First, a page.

The COVID-19 pandemic has put the spotlight on India’s frontline healthcare workers and highlighted the need to provide them with infrastructural support and resources to ultimately strengthen the country’s healthcare system. Accredited Social Health Activists or “ASHAs” are one such critical link in India’s efforts to ensure last-mile delivery of healthcare services. ASHAs are informal frontline healthcare workers at the grass-root level, who ensure effective and efficient implementation of government healthcare programs. They have acted as foot soldiers in the country’s battle to contain the spread of COVID-19.

However, ASHAs have long faced multiple challenges in executing their essential tasks, and these were exacerbated during the pandemic, according to our research. Still, they remained committed to their cause. “Working during the lockdown has been tough but irrespective of the situation, I always stand with people during their emergencies,” said one ASHA worker from the eastern Indian state of Odisha.

India has nearly 1 million ASHAs spread across almost all states and union territories. The country’s National Health Mission envisages having at least one trained ASHA in every village. Her role is to increase the utilization of public health services, such as by helping organize immunization drives, community mobilization, and escorting pregnant women to government healthcare centers for free checkups and deliveries.

When the pandemic struck, ASHAs had to balance their usual tasks with new responsibilities related to the pandemic.

To understand the impact of COVID-19 on the ASHAs and routine healthcare government services, we surveyed ASHA workers and beneficiaries in the rural areas of three states that lag in public health indicators—Uttar Pradesh, Odisha, and Bihar. The survey was conducted over the phone, between June and July, and respondents shared their experiences since the start of the pandemic earlier in the year.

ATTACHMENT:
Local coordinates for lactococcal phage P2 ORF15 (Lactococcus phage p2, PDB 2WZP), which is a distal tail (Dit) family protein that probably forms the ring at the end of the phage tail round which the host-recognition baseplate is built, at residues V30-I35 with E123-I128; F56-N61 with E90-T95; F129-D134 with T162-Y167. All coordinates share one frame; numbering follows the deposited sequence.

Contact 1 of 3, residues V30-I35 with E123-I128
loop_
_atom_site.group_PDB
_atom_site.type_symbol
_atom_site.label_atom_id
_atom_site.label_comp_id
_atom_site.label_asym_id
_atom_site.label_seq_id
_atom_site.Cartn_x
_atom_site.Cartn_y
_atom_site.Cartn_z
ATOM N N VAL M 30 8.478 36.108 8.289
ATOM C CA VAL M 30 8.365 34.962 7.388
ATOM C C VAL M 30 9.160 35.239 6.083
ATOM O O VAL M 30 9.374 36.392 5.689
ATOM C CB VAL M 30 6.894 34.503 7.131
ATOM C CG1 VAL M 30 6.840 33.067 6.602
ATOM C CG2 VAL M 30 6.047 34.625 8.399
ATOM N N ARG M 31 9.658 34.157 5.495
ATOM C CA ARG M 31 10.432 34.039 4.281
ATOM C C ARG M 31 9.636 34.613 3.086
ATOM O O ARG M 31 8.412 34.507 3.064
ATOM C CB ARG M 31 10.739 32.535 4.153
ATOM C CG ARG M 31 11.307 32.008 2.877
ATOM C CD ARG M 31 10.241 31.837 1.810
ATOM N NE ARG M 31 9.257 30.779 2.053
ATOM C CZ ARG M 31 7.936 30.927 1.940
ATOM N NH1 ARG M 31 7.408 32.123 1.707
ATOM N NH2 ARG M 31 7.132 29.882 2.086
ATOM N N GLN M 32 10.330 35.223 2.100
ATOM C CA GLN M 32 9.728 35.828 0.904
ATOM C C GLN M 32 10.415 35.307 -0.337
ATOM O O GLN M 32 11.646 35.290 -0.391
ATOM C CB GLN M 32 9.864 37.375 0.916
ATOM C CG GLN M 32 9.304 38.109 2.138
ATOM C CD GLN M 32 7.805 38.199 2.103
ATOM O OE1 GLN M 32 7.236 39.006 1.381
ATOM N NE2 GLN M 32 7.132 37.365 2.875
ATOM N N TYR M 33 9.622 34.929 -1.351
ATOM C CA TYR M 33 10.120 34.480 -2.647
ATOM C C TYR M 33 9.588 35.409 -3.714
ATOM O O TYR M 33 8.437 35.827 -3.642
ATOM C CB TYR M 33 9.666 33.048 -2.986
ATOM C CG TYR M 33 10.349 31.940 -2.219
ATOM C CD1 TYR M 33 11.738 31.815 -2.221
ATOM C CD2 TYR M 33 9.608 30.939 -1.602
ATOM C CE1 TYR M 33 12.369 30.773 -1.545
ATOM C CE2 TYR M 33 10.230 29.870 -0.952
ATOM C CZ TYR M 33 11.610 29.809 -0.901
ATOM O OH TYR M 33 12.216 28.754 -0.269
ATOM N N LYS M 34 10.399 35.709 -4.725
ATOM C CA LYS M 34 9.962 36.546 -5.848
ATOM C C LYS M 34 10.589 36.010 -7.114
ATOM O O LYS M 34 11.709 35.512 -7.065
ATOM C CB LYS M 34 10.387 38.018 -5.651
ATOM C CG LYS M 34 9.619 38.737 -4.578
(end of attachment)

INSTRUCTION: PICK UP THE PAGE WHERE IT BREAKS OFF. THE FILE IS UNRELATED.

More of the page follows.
The struggle to provide basic healthcare to communities

In the early months of the pandemic, many services related to reproductive, maternal, neonatal, and child healthcare—a key focus area of India’s healthcare program—were disrupted. The trigger for these disruptions was a nationwide lockdown that came into effect in late March to curb the spread of the novel coronavirus. In some instances, public healthcare centers were shut. ASHAs we spoke to reported that doctors and other medical staff could not reach these centers due to restrictions on transport and movement. “A pregnant woman came to me many times to get her ultrasound done but I could not help her as nothing was open,” said one ASHA worker from Bihar.

Many public healthcare centers were repurposed as COVID-19 facilities. In our survey, 71% of ASHA workers said that existing resources had been reallocated for COVID-19, and 66% said that this reallocation hurt routine healthcare services. Meanwhile, people were also wary of going to the health centers as they were afraid of contracting COVID-19.

The lack of transportation was another obstacle to accessing public healthcare. Typically, ASHAs use government ambulances to ferry expecting mothers. Yet ambulances were difficult to find as many had been diverted to be used for COVID-19 patients. Privately-run transport services were few and costly and thus posed as a barrier to healthcare access. In Uttar Pradesh, one ASHA said she was denied an ambulance for a pregnant woman, so the delivery was done at home. “I took care of the mother for nine months but in the end, it was all in vain,” she rued. Neither could the ASHA facilitate an institutional delivery nor did she earn any incentive for it.

In our poll, 63% of ASHAs said that antenatal care was not provided in April and May, though it resumed in June. Around half the ASHAs reported a decrease in “home-based newborn care” because families feared getting infected. A third of ASHA workers surveyed said that routine immunization services were affected, and a third also said that family planning services like sterilization were not available to women who wanted it. Disruptions in service not only inconvenienced the public but also hurt ASHA workers economically.

ASHAs do not get a salary and are instead paid incentives to perform certain services. For instance, they may get INR 100 in rural areas to bring an expecting mother to the local healthcare center for a checkup as part of antenatal care. Or, she may be given INR 300 to facilitate delivery in the hospital rather than at home. With services disrupted, incentive payments fell. Around half of the ASHAs reported a decrease in incentives tied to antenatal care, while 56% said that incentives for immunization reduced. Before the pandemic, ASHAs historically earned an average of INR 2,000 to INR 6,000 (USD 27 to USD 80 a month, depending on the state. “That is not enough,” said one ASHA worker from Odisha.